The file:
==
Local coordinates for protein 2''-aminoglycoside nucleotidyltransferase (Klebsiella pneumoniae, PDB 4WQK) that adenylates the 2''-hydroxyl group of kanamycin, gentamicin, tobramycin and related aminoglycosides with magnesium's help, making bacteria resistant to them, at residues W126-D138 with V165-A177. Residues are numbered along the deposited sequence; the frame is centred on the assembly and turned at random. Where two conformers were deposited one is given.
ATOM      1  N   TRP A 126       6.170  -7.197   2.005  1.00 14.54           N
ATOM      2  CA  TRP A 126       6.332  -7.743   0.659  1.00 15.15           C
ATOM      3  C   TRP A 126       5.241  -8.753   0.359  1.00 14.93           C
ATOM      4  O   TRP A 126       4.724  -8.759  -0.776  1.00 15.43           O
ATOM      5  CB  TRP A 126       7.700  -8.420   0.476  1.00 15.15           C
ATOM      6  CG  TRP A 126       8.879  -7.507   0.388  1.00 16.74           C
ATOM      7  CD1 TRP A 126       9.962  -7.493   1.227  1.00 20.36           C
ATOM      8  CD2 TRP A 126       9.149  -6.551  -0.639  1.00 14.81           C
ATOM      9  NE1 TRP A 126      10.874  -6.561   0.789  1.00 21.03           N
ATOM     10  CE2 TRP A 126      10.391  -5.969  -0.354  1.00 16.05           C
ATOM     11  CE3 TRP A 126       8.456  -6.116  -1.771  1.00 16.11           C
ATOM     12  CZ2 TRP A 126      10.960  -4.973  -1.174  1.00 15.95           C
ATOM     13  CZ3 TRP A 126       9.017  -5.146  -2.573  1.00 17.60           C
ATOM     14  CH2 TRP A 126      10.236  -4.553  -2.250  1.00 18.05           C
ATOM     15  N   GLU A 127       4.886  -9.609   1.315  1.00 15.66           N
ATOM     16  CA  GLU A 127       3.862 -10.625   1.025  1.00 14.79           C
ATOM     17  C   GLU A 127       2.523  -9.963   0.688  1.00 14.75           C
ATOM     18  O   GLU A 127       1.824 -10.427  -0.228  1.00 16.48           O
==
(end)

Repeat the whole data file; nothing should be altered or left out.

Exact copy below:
Local coordinates for protein 2''-aminoglycoside nucleotidyltransferase (Klebsiella pneumoniae, PDB 4WQK) that adenylates the 2''-hydroxyl group of kanamycin, gentamicin, tobramycin and related aminoglycosides with magnesium's help, making bacteria resistant to them, at residues W126-D138 with V165-A177. Residues are numbered along the deposited sequence; the frame is centred on the assembly and turned at random. Where two conformers were deposited one is given.
ATOM      1  N   TRP A 126       6.170  -7.197   2.005  1.00 14.54           N
ATOM      2  CA  TRP A 126       6.332  -7.743   0.659  1.00 15.15           C
ATOM      3  C   TRP A 126       5.241  -8.753   0.359  1.00 14.93           C
ATOM      4  O   TRP A 126       4.724  -8.759  -0.776  1.00 15.43           O
ATOM      5  CB  TRP A 126       7.700  -8.420   0.476  1.00 15.15           C
ATOM      6  CG  TRP A 126       8.879  -7.507   0.388  1.00 16.74           C
ATOM      7  CD1 TRP A 126       9.962  -7.493   1.227  1.00 20.36           C
ATOM      8  CD2 TRP A 126       9.149  -6.551  -0.639  1.00 14.81           C
ATOM      9  NE1 TRP A 126      10.874  -6.561   0.789  1.00 21.03           N
ATOM     10  CE2 TRP A 126      10.391  -5.969  -0.354  1.00 16.05           C
ATOM     11  CE3 TRP A 126       8.456  -6.116  -1.771  1.00 16.11           C
ATOM     12  CZ2 TRP A 126      10.960  -4.973  -1.174  1.00 15.95           C
ATOM     13  CZ3 TRP A 126       9.017  -5.146  -2.573  1.00 17.60           C
ATOM     14  CH2 TRP A 126      10.236  -4.553  -2.250  1.00 18.05           C
ATOM     15  N   GLU A 127       4.886  -9.609   1.315  1.00 15.66           N
ATOM     16  CA  GLU A 127       3.862 -10.625   1.025  1.00 14.79           C
ATOM     17  C   GLU A 127       2.523  -9.963   0.688  1.00 14.75           C
ATOM     18  O   GLU A 127       1.824 -10.427  -0.228  1.00 16.48           O